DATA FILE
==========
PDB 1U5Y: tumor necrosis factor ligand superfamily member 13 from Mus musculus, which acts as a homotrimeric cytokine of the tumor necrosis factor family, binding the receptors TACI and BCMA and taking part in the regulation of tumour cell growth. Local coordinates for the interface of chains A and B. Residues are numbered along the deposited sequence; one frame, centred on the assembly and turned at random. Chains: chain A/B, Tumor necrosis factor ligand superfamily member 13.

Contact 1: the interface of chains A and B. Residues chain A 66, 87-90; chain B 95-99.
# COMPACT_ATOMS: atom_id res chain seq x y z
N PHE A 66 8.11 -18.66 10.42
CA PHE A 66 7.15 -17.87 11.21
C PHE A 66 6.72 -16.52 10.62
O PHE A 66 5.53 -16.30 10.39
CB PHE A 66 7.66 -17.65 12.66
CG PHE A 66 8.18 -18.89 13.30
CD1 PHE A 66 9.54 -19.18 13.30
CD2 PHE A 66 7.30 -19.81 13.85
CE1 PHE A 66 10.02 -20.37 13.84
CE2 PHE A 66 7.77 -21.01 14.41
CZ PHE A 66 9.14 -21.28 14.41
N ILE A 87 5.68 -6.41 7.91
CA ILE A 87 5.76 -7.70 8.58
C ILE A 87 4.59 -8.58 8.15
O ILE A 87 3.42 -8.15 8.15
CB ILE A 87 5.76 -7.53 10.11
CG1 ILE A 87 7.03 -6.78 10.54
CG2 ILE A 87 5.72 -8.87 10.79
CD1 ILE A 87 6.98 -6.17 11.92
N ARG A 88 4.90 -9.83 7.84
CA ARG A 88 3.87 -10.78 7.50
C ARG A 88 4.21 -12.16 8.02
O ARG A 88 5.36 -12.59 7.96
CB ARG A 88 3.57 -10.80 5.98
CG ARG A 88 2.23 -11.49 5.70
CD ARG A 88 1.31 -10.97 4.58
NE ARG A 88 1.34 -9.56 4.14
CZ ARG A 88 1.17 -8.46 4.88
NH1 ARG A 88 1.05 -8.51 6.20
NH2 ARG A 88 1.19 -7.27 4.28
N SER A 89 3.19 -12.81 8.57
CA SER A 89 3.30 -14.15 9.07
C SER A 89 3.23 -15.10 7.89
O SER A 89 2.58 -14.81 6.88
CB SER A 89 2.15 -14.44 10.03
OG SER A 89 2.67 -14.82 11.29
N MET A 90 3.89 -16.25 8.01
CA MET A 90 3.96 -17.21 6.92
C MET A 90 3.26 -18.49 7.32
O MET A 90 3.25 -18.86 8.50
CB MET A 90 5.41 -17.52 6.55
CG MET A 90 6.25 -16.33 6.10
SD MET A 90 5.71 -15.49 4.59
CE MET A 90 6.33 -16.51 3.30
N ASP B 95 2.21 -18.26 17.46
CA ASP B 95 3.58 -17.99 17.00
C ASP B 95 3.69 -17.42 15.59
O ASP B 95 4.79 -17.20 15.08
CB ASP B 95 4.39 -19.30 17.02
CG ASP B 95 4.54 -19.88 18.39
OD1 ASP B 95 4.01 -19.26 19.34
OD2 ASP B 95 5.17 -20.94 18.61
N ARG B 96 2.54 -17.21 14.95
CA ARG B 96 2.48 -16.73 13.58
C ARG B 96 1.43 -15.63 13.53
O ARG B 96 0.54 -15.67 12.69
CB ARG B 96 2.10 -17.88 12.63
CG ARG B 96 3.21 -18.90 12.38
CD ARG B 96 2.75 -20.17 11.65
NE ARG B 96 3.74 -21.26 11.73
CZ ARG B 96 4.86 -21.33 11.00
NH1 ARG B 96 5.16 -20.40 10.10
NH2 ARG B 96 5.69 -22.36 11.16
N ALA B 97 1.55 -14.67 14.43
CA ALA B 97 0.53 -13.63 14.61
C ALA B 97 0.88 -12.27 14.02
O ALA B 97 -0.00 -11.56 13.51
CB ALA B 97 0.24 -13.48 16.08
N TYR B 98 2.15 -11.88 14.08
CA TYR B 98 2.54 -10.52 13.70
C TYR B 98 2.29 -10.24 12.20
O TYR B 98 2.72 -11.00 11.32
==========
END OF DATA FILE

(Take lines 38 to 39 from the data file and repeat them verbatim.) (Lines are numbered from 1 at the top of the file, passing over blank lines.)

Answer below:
CB SER A 89 2.15 -14.44 10.03
OG SER A 89 2.67 -14.82 11.29